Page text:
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Keep Striving Until the Very End

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A rare blue moon over the Kyoto countryside. Kyoto, home to the old imperial capital, embodies the refined nature of Japanese culture and dining, as well as numerous UNESCO World Heritage Sites, iconic gardens, imperial palaces and natural beauty. Photo by KUMIKOMINI / GETTY IMAGES.

Be diligent in developing your faith until the last moment of your life. Otherwise you will have regrets. For example, the journey from Kamakura to Kyoto takes twelve days. If you travel for eleven but stop with only one day remaining, how can you admire the moon over the capital? (“Letter to Niike,” The Writings of Nichiren Daishonin, vol. 1, p. 1027)

It may be a common tendency for people to give up striving for a goal when it becomes too difficult or the end is nowhere in sight. In the above passage, however, Nichiren Daishonin urges his disciple to continue making efforts until the very end to avoid having any regrets.

He wrote “Letter to Niike” in February 1280, and, as the title suggests, it was addressed to Niike Saemon-no-jo, who was an official in the Kamakura shogunate. In the above passage, he urges Niike to continue carrying out his faith until the end of his life, offering the example of the 12-day journey from Kamakura, the political center of Japan in his day, to Kyoto, the old capital known for its beauty, art and culture. As a government official, perhaps this was a journey with which Niike was familiar.

It is understood that Niike and his wife, the lay nun Niike, were converted to Nichiren’s teachings by Nikko Shonin and, despite government pressure, the two appear to have persisted in their faith and practice.

As ordinary human beings, it is often difficult to foresee the kinds of obstacles and challenges we may face or how long it may take to establish lives of genuine, lasting happiness. Especially when we face unexpected hardships, it is easy to give up—a reaction often rooted in our lack of confidence in our ability to improve and advance in life.

If we continue believing in our limitations rather than our limitless possibilities and give up in our efforts, we may lapse into hopelessness or arrogance and end up with regrets.

Thus, it is vital that we continue developing our abilities to identify, root out and overcome our own negative tendencies and weaknesses, and strengthen our wisdom, courage and compassion. And it is by traversing the sure path of advancing kosen-rufu that we can hone and develop our strengths and bring forth our brightest, happiest selves.

At the same time, it helps to seek out our good friends in faith, who know how to traverse the mountains and valleys of life based on faith, and to also become good friends to those who are just starting out or struggling in their Buddhist practice. By deepening our seeking spirit while offering support to others, we will find the inspiration to continue developing our lives and staying on the path to Buddhahood.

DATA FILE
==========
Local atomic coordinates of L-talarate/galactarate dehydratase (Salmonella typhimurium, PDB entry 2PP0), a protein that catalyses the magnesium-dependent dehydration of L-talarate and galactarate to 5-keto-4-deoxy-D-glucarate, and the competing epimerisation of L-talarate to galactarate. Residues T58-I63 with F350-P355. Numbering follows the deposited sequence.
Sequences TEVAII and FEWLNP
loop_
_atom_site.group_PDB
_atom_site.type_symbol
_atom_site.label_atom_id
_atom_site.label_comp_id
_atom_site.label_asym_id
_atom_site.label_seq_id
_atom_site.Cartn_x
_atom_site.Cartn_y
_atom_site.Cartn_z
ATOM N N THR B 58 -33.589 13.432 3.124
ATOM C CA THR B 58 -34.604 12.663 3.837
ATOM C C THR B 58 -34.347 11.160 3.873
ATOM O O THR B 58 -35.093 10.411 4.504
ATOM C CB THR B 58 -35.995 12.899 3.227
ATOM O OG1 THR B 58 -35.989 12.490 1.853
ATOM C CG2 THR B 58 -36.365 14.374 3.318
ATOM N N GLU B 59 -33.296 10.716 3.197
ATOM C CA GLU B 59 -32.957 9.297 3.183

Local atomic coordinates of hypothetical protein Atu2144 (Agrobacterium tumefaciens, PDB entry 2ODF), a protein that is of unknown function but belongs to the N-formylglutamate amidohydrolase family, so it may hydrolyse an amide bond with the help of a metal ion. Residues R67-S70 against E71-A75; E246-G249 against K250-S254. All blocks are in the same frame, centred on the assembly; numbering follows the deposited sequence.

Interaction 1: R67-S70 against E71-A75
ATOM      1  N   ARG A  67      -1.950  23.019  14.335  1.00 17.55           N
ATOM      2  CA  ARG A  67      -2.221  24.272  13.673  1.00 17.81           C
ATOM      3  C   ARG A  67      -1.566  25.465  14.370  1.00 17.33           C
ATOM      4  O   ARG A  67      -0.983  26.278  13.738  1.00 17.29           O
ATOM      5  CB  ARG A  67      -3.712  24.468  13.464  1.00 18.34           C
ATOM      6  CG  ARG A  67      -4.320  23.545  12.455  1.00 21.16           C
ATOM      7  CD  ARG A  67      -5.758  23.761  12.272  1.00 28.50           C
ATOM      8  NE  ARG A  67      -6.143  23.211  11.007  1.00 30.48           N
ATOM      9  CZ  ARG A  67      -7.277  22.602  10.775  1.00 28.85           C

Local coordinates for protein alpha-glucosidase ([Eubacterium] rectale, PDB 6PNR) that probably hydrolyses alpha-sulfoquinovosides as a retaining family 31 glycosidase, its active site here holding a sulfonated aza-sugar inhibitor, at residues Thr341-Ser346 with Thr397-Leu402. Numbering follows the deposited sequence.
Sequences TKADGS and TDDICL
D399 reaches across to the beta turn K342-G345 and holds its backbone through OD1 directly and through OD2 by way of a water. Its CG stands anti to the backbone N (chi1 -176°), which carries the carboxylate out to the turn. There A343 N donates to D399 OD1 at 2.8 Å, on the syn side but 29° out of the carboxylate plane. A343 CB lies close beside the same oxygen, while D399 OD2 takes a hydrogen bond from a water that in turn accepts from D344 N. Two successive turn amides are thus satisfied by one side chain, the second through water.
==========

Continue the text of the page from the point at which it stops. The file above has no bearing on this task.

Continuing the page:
SGI President Ikeda says: “In any struggle, those who keep striving to the very end, firmly resolved to win, will be victorious. By fighting our hardest at a crucial moment, we can put our lives on an imperishable trajectory forever imbued with the four noble virtues of eternity, happiness, true self and purity. Chanting powerful daimoku [Nam-myoho-renge-kyo] that resounds like a lion’s roar, let’s exert ourselves bravely and vigorously each day” (Jan. 11, 2013, World Tribune, p. 3).

The basis for attaining Buddhahood is to always persevere in faith, determining and re-determining to advance no matter the challenges before us. This attitude of never giving up is the ironclad formula for achieving victory after victory.

SGI President Ikeda’s Guidance

Though having had the great good fortune to embrace Nichiren Buddhism, if we stop practicing before we reach the end of our life, we won’t be able to attain the ultimate summit of Buddhahood. Since the flame of Buddhist practice is easily extinguished, Nichiren Daishonin urges us to remain diligent in developing our faith.

Why is the flame of faith easily extinguished? Because people allow themselves to be defeated by the desire for fame and fortune or by onslaughts of the three obstacles and four devils. Nichiren says: “Strengthen your faith day by day and month after month. Should you slacken in your resolve even a bit, devils will take advantage” (“On Persecutions Befalling the Sage,” The Writings of Nichiren Daishonin, vol. 1, p. 997). A slackening or wavering in our resolve or faith triggers our fundamental darkness, our negativity. To maintain faith throughout our lives, therefore, rests on our resolve to keep on striving in our Buddhist practice.

Nichiren himself vowed never to retreat or falter on the path of faith. For example, speaking of his resolve immediately before declaring the establishment of his teaching, he says: “I vowed to summon up a powerful and unconquerable desire for the salvation of all beings and never to falter in my efforts” (“The Opening of the Eyes,” WND-1, 240). And even while in exile on Sado, he was determined never to abandon his vow, declaring: “I will be the pillar of Japan. I will be the eyes of Japan.
I will be the great ship of Japan. This is my vow, and I will never forsake it!” (“The Opening of the Eyes,” WND-1, 280–81). Nichiren personally demonstrated with his life the paramount importance of remaining steadfast in faith. (The Heritage of the Ultimate Law of Life: SGI President Ikeda’s Study Lecture Series, p. 65) WT

(p. 9)

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